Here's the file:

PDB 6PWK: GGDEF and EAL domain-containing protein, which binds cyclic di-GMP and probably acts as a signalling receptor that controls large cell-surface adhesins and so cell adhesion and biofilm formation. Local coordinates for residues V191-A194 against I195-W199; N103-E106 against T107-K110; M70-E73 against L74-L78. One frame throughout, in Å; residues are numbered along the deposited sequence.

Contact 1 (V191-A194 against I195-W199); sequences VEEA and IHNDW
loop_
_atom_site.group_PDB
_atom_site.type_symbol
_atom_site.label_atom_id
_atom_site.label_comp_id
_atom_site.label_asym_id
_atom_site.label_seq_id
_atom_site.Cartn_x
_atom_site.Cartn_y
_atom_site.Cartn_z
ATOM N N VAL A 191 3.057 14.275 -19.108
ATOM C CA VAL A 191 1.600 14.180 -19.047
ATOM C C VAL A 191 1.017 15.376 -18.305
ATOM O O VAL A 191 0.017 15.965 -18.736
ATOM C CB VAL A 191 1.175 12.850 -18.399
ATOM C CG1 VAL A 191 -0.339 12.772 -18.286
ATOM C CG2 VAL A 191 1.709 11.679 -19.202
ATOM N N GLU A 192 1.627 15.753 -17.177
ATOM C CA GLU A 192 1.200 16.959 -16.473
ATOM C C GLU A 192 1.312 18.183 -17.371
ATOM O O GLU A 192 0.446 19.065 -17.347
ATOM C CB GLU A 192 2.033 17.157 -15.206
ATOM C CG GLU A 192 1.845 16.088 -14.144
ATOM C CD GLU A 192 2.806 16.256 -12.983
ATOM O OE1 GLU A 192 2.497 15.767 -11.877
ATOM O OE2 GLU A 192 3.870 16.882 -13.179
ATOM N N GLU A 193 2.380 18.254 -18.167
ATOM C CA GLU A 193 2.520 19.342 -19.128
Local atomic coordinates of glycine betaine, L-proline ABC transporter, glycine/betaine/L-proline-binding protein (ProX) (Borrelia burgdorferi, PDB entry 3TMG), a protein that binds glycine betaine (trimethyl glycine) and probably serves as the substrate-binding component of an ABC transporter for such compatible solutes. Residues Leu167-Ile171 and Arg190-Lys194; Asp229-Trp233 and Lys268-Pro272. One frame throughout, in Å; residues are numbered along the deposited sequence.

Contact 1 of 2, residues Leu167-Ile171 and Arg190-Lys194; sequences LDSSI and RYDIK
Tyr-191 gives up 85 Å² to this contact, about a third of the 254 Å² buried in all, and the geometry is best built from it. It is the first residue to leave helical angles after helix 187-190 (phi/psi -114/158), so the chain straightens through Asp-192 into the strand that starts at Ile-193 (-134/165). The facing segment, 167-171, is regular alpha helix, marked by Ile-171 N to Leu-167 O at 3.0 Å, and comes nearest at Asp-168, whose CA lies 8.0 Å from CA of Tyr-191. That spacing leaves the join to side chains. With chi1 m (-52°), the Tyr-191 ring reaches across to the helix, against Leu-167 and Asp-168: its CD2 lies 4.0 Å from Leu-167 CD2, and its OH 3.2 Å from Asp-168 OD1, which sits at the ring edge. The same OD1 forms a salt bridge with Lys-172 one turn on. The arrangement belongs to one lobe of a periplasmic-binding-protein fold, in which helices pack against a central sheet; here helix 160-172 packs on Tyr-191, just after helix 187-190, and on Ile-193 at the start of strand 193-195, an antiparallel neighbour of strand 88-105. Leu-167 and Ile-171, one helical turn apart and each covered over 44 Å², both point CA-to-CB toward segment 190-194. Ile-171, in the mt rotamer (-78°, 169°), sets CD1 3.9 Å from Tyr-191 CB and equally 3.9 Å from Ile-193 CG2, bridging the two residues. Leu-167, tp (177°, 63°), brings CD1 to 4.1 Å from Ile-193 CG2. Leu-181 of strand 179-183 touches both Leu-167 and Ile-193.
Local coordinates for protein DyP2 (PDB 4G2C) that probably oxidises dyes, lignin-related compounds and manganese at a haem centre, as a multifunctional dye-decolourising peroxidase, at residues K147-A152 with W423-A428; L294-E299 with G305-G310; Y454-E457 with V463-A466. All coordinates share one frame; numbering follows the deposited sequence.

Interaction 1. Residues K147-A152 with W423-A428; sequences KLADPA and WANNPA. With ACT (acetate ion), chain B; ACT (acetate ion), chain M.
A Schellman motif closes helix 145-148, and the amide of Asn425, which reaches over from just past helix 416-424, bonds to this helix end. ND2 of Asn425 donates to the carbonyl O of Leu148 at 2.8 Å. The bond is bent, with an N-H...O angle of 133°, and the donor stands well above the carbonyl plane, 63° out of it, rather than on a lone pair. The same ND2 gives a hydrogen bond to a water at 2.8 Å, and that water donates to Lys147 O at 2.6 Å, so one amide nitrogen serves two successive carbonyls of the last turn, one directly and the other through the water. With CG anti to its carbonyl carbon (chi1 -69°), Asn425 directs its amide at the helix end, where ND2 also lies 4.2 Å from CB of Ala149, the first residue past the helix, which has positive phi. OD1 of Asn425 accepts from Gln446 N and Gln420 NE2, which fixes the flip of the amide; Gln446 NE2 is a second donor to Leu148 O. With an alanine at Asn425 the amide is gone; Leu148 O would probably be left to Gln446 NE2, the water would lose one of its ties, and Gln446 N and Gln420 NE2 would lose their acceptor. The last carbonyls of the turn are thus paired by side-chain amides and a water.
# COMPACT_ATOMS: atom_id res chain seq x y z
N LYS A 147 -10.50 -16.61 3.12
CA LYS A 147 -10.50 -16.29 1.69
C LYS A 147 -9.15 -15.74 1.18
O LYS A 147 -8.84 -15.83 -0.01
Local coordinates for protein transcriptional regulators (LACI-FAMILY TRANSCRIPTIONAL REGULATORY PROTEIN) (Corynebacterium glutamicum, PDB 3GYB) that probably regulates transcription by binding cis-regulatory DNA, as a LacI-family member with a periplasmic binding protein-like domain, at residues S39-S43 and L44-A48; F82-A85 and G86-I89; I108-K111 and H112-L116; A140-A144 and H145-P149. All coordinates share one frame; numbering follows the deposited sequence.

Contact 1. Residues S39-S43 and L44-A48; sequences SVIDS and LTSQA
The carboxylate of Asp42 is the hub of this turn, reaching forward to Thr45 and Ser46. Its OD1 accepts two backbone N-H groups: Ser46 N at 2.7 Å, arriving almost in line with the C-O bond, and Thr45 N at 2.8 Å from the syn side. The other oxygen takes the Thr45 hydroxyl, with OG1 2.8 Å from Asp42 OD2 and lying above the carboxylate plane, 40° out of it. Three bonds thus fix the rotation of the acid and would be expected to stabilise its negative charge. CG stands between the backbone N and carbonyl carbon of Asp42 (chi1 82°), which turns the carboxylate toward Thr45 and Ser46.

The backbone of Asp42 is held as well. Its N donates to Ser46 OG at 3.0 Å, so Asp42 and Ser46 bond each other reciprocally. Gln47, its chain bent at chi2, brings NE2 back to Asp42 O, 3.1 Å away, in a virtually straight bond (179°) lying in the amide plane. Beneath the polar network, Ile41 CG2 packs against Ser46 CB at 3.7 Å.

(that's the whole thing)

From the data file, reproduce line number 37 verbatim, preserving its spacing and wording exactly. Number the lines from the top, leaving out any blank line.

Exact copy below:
# COMPACT_ATOMS: atom_id res chain seq x y z